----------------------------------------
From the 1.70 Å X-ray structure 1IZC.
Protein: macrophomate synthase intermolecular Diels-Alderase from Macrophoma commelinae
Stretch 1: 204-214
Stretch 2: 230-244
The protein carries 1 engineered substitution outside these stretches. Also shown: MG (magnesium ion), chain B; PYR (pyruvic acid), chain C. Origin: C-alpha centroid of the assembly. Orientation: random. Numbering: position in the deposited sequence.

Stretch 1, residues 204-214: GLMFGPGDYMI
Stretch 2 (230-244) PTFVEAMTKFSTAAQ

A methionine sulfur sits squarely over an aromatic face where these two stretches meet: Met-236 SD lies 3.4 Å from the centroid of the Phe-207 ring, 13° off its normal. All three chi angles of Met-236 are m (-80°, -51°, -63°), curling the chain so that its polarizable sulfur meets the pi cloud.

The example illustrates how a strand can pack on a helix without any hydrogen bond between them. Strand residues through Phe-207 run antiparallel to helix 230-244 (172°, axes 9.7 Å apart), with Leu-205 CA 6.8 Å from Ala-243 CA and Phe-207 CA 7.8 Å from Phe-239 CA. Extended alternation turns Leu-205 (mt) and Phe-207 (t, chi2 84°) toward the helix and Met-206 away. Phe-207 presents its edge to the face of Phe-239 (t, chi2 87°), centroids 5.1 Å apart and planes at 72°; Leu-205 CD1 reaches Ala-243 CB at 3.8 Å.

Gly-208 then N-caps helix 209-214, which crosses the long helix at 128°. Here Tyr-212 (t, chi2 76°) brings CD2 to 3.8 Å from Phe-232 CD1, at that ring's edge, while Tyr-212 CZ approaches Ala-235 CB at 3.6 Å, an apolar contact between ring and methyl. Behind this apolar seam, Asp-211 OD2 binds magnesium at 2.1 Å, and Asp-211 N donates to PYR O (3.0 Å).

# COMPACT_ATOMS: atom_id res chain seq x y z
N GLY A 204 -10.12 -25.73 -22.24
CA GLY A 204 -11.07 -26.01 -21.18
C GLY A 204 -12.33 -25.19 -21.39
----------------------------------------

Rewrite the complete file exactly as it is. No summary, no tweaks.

From the 1.70 Å X-ray structure 1IZC.
Protein: macrophomate synthase intermolecular Diels-Alderase from Macrophoma commelinae
Stretch 1: 204-214
Stretch 2: 230-244
The protein carries 1 engineered substitution outside these stretches. Also shown: MG (magnesium ion), chain B; PYR (pyruvic acid), chain C. Origin: C-alpha centroid of the assembly. Orientation: random. Numbering: position in the deposited sequence.

Stretch 1, residues 204-214: GLMFGPGDYMI
Stretch 2 (230-244) PTFVEAMTKFSTAAQ

A methionine sulfur sits squarely over an aromatic face where these two stretches meet: Met-236 SD lies 3.4 Å from the centroid of the Phe-207 ring, 13° off its normal. All three chi angles of Met-236 are m (-80°, -51°, -63°), curling the chain so that its polarizable sulfur meets the pi cloud.

The example illustrates how a strand can pack on a helix without any hydrogen bond between them. Strand residues through Phe-207 run antiparallel to helix 230-244 (172°, axes 9.7 Å apart), with Leu-205 CA 6.8 Å from Ala-243 CA and Phe-207 CA 7.8 Å from Phe-239 CA. Extended alternation turns Leu-205 (mt) and Phe-207 (t, chi2 84°) toward the helix and Met-206 away. Phe-207 presents its edge to the face of Phe-239 (t, chi2 87°), centroids 5.1 Å apart and planes at 72°; Leu-205 CD1 reaches Ala-243 CB at 3.8 Å.

Gly-208 then N-caps helix 209-214, which crosses the long helix at 128°. Here Tyr-212 (t, chi2 76°) brings CD2 to 3.8 Å from Phe-232 CD1, at that ring's edge, while Tyr-212 CZ approaches Ala-235 CB at 3.6 Å, an apolar contact between ring and methyl. Behind this apolar seam, Asp-211 OD2 binds magnesium at 2.1 Å, and Asp-211 N donates to PYR O (3.0 Å).

# COMPACT_ATOMS: atom_id res chain seq x y z
N GLY A 204 -10.12 -25.73 -22.24
CA GLY A 204 -11.07 -26.01 -21.18
C GLY A 204 -12.33 -25.19 -21.39